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US imposes sanctions on Cuban officials after crackdown on protests

Protester arrested in Cuba

The US government has imposed sanctions on Cuban officials who they say committed human rights violations during a crackdown on protests earlier in July.

The decision by President Joe Biden’s administration comes amid pressure from Cuban Americans and politicians to respond to anti-regime protests.

The United States is also exploring ways to keep internet access open on the island.

The July 11 demonstration was the largest in Cuba in decades. Hundreds of people were arrested and at least one protester was killed.

Cuba blamed the United States and its economic sanctions for the protests and the broader issues in Cuba. The United States has said it supports the Cuban people in asserting their rights.

Protesters said they were angry at the collapsing economy, food and drug shortages, price hikes and the government’s handling of Covid-19.

The sanctions announced Thursday target Defense Minister General Alvaro Lopez Miera and the Interior Ministry’s special forces unit, blocking all US assets and transactions with Americans.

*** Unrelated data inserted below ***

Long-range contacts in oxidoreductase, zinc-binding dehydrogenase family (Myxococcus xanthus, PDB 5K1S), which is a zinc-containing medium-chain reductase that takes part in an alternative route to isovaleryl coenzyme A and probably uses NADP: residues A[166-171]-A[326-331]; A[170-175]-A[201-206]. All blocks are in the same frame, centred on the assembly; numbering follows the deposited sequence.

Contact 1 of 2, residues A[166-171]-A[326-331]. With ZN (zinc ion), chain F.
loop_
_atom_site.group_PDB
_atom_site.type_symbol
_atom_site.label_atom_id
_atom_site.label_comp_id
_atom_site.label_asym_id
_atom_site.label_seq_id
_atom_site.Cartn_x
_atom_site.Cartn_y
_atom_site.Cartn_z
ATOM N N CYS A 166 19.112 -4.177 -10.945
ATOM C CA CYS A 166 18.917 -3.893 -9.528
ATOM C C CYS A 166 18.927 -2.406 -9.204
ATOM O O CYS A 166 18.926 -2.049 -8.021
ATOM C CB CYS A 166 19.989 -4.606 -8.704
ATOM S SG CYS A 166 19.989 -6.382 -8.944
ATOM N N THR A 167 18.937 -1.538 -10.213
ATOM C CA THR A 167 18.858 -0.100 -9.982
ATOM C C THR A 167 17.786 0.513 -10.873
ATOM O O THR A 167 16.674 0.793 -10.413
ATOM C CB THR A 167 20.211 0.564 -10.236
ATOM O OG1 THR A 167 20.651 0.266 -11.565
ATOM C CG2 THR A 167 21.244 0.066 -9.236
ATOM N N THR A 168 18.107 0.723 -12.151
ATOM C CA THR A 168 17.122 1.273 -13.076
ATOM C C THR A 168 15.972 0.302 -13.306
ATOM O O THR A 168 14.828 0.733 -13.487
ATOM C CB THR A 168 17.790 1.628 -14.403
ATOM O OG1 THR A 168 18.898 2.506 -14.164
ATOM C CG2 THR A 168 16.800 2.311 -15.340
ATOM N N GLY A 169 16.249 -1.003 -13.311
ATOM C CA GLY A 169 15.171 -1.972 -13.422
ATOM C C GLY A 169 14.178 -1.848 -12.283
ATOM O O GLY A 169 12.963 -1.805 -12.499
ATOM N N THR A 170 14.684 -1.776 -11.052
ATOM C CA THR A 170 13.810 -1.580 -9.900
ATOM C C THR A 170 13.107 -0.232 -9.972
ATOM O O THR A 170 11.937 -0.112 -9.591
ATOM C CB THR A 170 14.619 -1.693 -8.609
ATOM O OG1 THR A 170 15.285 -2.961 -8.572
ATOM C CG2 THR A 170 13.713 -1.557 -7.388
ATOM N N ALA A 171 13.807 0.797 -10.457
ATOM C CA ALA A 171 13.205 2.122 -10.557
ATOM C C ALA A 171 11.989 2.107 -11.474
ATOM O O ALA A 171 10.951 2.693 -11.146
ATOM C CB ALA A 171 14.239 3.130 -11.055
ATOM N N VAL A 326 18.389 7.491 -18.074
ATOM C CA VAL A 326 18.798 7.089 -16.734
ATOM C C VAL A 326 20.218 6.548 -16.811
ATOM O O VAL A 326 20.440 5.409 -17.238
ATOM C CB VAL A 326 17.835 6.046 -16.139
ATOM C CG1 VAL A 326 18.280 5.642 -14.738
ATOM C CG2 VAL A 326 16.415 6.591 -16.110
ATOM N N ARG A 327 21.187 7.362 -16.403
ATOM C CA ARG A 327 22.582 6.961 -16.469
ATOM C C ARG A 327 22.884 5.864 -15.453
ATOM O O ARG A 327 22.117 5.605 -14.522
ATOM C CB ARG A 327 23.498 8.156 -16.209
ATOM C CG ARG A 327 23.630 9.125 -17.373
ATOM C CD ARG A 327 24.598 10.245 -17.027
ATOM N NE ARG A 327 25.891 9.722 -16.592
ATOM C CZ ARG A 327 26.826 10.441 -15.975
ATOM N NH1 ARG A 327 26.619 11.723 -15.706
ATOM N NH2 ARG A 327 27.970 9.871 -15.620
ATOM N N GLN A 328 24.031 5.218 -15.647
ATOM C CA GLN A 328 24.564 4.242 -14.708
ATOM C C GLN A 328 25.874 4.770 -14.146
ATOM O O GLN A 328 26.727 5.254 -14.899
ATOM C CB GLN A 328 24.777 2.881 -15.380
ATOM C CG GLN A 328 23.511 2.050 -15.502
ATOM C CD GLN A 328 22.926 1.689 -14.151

“This is just the start,” Biden said in a statement. “The United States will continue to sanction those responsible for the oppression of the Cuban people.

During the presidential race, Biden pledged to reverse President Donald Trump’s travel and economic policies against Cuba.

Former President Barack Obama restored diplomatic relations with Havana in 2015.

White House officials have said Biden may increase the number of Havana embassy staff in a bid to support the Cuban people. Earlier this week, the White House also formed a group to discuss ways for Cubans living abroad to send money home in a way that avoids government-controlled banks.

In recent weeks, Cuban Americans, especially those in Florida who backed Mr. Trump in the 2020 election, have sharply criticized Mr. Biden’s response to the protests.

Cuban politics puts Joe Biden at an impasse, caught between those on the left who aspire to a return to Obama-era diplomacy and Cuba’s hard-line supporters, especially on the key electoral battlefield of the United Nations. Florida, “said Anthony Zurcher, reporter for BBC North America. .

“It’s a delicate balance that can leave no one satisfied.”

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